Montgomery County Executive Charles W. Gilchrist asked the County Council yesterday to repeal a controversial law that would require consumers to pay a 5-cent deposit on every soda and beer bottle or can sold in the county.
The law, aimed at reducing litter and recycling wastes by forcing consumers to return cans and bottles, is scheduled to go into effect in October. It was passed in 1975, but each year since then the council has postponed implementing it for another year.
Gilchrist, who has always felt there were problems with the law, said he decided it should be repealed after viewing figures provided by the county's Department of Liquor Control and Department of Finance. He gave these specific reasons:
It would cost the county's Department of Liquor Control between $1.1 million and $1.4 million to purchase trucks and hire drivers to pick up the returned bottles and cans from restaurants and stores. It would cost an additional $560,000 each year to continue the program.
The county could lose up to $3.5 million each year from its container tax of 2-cents and 4-cents per throwaway bottle if consumers switched to purchasing returnable bottles.
The mandatory deposit would hurt local businessmen because most other area jurisdictions do not include such charges on their soda and beer.
"Our business people would be faced with a potentially onerous economic burden as they compete with merchants . . . outside the county who are not required to charge the five cents per container deposit on nonreturnable containers," Gilchrist said.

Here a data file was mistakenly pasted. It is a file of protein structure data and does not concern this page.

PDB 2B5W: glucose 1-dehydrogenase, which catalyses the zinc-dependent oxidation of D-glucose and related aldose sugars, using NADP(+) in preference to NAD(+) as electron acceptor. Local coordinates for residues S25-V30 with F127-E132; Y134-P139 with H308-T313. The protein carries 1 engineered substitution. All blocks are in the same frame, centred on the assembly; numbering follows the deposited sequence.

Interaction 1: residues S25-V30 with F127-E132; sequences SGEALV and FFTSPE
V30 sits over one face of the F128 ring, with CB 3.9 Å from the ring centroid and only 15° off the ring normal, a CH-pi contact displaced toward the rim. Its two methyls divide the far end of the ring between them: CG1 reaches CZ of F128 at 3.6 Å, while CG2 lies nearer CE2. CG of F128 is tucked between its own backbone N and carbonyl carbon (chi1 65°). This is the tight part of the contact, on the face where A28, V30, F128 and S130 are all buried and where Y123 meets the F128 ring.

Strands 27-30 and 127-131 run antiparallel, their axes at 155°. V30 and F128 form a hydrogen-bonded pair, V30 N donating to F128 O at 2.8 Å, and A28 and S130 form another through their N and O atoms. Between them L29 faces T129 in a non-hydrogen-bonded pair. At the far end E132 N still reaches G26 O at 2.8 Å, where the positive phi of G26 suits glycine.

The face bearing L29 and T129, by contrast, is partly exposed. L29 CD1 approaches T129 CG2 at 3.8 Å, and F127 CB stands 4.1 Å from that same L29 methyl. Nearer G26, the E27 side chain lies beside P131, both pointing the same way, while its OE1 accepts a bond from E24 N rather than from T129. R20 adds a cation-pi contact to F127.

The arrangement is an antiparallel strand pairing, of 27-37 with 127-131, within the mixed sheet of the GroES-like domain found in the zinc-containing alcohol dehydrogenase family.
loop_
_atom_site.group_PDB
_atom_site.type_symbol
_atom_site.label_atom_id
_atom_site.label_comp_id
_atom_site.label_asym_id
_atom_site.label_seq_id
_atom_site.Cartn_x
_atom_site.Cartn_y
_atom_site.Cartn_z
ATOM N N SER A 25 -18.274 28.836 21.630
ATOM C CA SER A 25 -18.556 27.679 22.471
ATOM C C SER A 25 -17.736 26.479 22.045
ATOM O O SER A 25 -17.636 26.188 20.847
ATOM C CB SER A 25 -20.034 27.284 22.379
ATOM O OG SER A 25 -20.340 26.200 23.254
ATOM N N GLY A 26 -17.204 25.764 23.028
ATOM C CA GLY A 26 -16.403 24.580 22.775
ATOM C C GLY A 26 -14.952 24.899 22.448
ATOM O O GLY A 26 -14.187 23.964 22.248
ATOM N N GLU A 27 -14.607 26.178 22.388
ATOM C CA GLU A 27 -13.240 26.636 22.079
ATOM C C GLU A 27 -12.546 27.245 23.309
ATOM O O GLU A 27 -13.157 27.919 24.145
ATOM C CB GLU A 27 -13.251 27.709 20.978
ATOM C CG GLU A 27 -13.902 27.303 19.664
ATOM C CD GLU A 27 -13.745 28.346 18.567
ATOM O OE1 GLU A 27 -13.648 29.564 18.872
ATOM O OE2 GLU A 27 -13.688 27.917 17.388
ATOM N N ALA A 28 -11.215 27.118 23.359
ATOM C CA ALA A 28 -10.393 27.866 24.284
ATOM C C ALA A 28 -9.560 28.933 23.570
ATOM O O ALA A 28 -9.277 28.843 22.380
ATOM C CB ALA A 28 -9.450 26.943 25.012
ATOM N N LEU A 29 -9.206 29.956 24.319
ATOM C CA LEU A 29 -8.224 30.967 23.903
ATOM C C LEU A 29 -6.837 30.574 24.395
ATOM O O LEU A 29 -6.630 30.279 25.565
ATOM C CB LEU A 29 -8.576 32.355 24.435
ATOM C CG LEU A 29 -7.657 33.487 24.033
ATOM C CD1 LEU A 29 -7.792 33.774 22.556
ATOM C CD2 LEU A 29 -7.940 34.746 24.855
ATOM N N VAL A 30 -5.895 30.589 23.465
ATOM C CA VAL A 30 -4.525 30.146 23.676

Although legislation requiring deposits on bottles and cans has been enacted in several states, it has run into trouble recently in the Washington area.
An attempt by environmental groups to pass a bill in the Maryland legislature failed this past session, and the Fairfax, Va., board of supervisors debated last month whether a bill enacted there should be repealed. sThe board, however, decided to delay action until the Virginia Supreme Court hears a challenge to a similar law in Loudoun County.
Unlike the law in Montgomery, the Fairfax law does not apply to beer bottles. It has been in effect for 28 months.
John Brier, head of the Montgomery County Environmental coalition, said he was "tremendously disappointed" that Gilchrist recommended repealing the legislation.
"The deposit law would save the county 5 percent of its landfill space, and its garbage trucks could go 5 percent further," Brier said. "Plus the Department of Liquor Control would gain about $720,000 a year on bottles that aren't returned."
Brief said he based his estimate on a study showing that consumers return only 10 percent of all mandatory-deposit bottles and cans.
Several County Council members said yesterday they have not decided whether to vote to repeal the legislation. But veteran Council member Elizabeth Scull said she would vote for repeal of the mandatory deposit law, partly because the General Assembly did not pass a similar bill.
In the past, the council postponed implementing the law because soft drink and beer distributors vehemently opposed it on the grounds that it would hurt them and local businessmen. As an alternative, the beverage industry donated money for a Rockville recycling center where residents could bring their bottles, aluminum cans and newspapers.
According to Brier, few people bring bottles and cans to the recycling center although many people bring newspapers.
As an alternative to the mandatory deposit law, Gilchrist said he would direct the Department of Liquor Control to discontinue sale of soft drinks and beer in nonrefillable containers, and would expand a program to pick up roadwide litter from one Saturday per month to every weekend.